The outcome of the battle is not always determined by the size of the opponent one faces. While David was smaller in stature, he was not afraid to fight the Philistine champion. First Samuel 17:32 records, “Then David said to Saul, ‘Let no man’s heart fail because of him; your servant will go and fight with this Philistine.’” Sometimes the people of God need to renew their courage and realize that no battle is too big for God to win. David understood that no power on earth could defeat him if God fought with him. Note 1 Samuel 17:45 where David responded, “You come to me with a sword, with a spear, and with a javelin. But I come to you in the name of the LORD of hosts, the God of the armies of Israel, whom you have defied.” While the enemies of Christ may seem powerful, they cannot stand against the Creator of the universe.
Consequently, the children of God need to realize that we have been promised God’s assistance in the battles we face. Hebrews 13:5-6 says, “Let your conduct be without covetousness; be content with such things as you have. For He Himself has said, ‘I will never leave you nor forsake you.’” Therefore, we may boldly declare, “The LORD is my helper; I will not fear. What can man do to me?” David knew that Goliath’s power was limited in scope. That is, human beings can only act in detrimental ways to God’s people on this earth. We should not fear others. Matthew 10:28 says, “And do not fear those who kill the body but cannot kill the soul. But rather fear Him who is able to destroy both soul and body in hell.” This being the case, we need to understand that God provides guarantees in the face of temptation for His people (1 Corinthians 10:13).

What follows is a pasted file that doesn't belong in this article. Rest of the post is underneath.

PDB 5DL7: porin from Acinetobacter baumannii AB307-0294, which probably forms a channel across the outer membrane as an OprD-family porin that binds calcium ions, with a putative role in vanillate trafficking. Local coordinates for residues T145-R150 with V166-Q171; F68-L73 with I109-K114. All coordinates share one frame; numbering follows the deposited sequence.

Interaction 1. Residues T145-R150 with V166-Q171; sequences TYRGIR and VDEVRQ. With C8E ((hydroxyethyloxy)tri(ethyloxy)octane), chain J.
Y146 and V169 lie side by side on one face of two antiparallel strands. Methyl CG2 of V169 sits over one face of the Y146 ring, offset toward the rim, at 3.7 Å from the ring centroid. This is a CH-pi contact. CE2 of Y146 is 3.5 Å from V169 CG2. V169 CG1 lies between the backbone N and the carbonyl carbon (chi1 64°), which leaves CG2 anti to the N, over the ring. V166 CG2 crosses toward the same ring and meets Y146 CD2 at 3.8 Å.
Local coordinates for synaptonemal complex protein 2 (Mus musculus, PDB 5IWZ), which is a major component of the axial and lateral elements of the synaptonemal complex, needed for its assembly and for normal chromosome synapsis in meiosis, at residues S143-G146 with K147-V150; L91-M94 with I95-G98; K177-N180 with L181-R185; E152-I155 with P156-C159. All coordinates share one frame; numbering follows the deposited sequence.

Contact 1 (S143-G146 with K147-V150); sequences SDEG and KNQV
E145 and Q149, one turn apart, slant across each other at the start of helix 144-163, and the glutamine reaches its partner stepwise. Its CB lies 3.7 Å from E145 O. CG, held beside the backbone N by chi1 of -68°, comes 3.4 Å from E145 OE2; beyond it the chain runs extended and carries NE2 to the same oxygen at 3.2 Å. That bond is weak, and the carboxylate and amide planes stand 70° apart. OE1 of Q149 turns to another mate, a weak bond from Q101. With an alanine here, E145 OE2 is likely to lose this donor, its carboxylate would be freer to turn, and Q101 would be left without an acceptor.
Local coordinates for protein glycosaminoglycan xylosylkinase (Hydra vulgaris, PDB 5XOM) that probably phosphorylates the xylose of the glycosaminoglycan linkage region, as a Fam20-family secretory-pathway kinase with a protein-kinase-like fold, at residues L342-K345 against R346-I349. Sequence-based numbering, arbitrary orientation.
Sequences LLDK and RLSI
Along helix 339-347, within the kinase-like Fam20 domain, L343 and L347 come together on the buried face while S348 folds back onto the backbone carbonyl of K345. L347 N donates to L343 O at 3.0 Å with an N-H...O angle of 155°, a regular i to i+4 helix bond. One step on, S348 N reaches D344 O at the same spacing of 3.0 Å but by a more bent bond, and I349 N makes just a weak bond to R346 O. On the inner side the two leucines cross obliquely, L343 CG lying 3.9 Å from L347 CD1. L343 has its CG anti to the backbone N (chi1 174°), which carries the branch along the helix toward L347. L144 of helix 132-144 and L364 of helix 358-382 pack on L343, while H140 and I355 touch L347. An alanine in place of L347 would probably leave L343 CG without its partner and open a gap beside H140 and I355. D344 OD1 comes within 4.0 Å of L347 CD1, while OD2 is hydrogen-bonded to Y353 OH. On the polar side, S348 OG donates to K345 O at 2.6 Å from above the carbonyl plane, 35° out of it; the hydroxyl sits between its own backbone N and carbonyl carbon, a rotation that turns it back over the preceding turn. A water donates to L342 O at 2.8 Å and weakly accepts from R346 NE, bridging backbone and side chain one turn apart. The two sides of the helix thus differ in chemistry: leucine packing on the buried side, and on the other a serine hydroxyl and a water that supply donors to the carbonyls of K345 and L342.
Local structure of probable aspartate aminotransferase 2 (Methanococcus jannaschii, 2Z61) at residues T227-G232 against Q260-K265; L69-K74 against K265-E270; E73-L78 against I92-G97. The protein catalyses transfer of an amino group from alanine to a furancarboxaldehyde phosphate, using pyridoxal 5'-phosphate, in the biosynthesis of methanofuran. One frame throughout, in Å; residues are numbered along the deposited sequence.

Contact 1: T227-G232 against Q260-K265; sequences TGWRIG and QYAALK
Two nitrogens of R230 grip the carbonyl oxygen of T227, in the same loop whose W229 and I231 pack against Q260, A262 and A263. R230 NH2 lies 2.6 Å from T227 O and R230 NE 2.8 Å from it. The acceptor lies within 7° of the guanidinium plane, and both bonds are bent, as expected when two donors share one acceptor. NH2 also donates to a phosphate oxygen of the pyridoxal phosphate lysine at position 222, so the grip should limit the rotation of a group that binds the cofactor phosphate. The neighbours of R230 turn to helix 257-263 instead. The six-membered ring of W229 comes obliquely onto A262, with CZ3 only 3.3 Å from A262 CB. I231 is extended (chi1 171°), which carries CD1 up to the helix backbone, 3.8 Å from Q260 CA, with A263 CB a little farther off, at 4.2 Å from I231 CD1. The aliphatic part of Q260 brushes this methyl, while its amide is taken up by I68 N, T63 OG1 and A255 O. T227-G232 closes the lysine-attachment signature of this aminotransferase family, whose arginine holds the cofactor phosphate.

Finally, Christians need to appreciate that Christ has already won the battle for us. David knew that the outcome of the battle was victory for the champion of God. First Samuel 17:47 says, “Then all this assembly shall know that the LORD does not save with sword and spear; for the battle is the LORD’S, and He will give you into our hands.” Similarly, if we faithfully live in Christ, we shall overcome the trials, tribulations and temptations of this life. Revelation 3:21 reads, “To him who overcomes I will grant to sit with Me on My throne, as I also overcame and sat down with My Father on His throne.”
One of the great themes of the Book of Revelation is overcoming. The ability to overcome sin and death has been provided through Jesus Christ. Romans 8:1-2 says, “There is therefore now no condemnation to those who are in Christ Jesus, who do not walk according to the flesh, but according to the Spirit. For the law of the Spirit of life in Christ Jesus has made me free from the law of sin and death.” Our Lord fought and won a battle at Calvary to secure the salvation of souls. Potentially and conditionally, all people can be saved if they avail themselves to and obey the teachings of the Gospel. The alternative will result in eternal torment (2 Thessalonians 1:8-9) and endless regret (Luke 16:19-31; 2 Peter 2:20).